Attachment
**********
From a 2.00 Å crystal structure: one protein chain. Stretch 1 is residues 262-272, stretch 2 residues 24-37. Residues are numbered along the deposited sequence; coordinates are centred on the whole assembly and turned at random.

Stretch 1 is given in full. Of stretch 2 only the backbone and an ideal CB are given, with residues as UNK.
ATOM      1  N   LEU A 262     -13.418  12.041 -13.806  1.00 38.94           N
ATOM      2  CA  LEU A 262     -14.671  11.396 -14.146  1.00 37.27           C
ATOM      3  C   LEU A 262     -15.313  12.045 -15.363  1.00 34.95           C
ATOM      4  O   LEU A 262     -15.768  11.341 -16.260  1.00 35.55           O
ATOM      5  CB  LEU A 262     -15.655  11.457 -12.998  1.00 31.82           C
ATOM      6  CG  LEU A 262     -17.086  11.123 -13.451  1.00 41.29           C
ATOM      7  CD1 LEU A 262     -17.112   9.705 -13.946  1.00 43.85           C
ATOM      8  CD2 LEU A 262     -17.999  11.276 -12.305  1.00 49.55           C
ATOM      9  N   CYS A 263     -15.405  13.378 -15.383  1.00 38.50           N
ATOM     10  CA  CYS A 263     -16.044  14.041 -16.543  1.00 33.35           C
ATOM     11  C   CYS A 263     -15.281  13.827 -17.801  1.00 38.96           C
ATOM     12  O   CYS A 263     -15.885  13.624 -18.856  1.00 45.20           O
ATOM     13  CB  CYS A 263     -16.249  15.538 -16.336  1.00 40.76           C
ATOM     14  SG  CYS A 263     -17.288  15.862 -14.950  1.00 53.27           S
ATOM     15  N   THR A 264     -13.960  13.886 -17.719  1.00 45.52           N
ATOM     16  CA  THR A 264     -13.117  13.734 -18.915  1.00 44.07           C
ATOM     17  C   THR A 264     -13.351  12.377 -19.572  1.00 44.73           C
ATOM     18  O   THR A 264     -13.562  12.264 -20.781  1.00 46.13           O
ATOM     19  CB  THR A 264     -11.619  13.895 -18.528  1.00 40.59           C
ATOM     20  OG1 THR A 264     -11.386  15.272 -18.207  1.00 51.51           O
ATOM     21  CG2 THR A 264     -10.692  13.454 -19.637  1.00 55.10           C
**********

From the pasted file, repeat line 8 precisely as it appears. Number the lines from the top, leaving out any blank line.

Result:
ATOM      6  CG  LEU A 262     -17.086  11.123 -13.451  1.00 41.29           C